Non-Disclosure Agreement (NDA)

NDAs are a hotly debated topic in the startup scene. At one extreme there are VCs who will stop talking to you if you just mention the word “NDA” in an initial conversation. At the other extreme there are entrepreneurs who will not even send out a teaser before signing an NDA.

Our recommendation: Be pragmatic

After having talked to thousands of investors across the globe we feel that a pragmatic approach to NDAs is the way to go. This means the following to us:

  • Teaser / initial discussion: Do this without asking for NDAs
  • Information memorandum: Ask for an NDA before sending it out. Beware that some investors may not be willing to sign it – in case it is a renowned VC we feel that this is not a no-go. But up to you to decide, or leave out a few slides which you consider critical.
  • Data room: No access without NDA (or confidentiality clause defined in the term sheet).
  • Contents of NDA: We feel that the symbol of signing an NDA is often more important than the exact legal terms. So it is usually ok to sign the investor’s version if this makes things easier. Check that duration is at least 3 years, and place of jurisdiction the city of your HQ or a neutral place.

NDA template

Most startups will have NDA templates for research projects, business cooperations and other activities. These are typically mutual NDAs. For the fundraising process they should be one-sided and not require your countersignature (remember that you want to make the fundraising process as efficient as possible.) Plus, we strongly feel that an NDA should be short and simple.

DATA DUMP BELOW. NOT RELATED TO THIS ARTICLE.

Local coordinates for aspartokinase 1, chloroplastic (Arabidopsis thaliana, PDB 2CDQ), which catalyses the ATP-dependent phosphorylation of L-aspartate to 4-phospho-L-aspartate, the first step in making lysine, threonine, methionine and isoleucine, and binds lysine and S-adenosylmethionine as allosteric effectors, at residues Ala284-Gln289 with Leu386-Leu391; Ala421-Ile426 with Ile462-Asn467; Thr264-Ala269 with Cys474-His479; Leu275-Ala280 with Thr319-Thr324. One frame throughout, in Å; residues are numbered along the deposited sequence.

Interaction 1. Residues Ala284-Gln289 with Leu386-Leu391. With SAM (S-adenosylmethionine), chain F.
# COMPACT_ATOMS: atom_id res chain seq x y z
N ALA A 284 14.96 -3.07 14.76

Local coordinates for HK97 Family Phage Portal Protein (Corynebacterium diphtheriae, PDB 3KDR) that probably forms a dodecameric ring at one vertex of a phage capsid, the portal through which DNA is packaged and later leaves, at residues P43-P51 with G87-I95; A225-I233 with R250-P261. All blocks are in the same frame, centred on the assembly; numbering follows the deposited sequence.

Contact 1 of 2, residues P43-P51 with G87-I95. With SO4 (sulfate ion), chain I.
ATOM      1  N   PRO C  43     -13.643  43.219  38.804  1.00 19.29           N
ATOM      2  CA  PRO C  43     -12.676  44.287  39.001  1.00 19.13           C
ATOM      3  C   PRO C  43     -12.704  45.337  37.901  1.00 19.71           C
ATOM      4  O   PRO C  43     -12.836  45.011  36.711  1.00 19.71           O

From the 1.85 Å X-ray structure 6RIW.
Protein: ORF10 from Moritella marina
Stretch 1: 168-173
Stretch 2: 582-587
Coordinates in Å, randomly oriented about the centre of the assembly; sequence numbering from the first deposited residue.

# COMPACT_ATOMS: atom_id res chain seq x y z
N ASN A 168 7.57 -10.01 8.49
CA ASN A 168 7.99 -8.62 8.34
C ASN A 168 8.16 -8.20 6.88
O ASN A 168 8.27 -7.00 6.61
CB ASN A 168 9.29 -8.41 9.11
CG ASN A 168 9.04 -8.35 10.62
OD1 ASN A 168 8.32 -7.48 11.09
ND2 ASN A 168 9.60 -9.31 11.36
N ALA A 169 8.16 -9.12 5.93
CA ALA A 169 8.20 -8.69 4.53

Here is a template which you may want to use (as always, please align with your lawyer):

Alternatives to an NDA

There are additional options to keep documents under control even if an NDA is not (yet) in place:

  • Personalize: Adding the investor’s name into the footer / side bar, jointly with the remark “strictly confidential”, will decrease chances that they forward it to other parties. It would be highly embarrassing for any investor if such a document is later found on the file server of a competitor.
  • Link rather than attach: Several companies such as Docsend let you upload your documents to their cloud. Potential investors only receive links rather than the document itself. Similar as in the case of a data room, this enables you to prevent downloads and register whether and how investors access the provided documents.
  • Email settings: Many email providers are working on improved confidential settings. Gmail lets you set expiration date and password protection. These features can come in handy in certain situations.
However, don’t obsess over these features. In many cases you have more to lose if you annoy investors with advanced security provisions.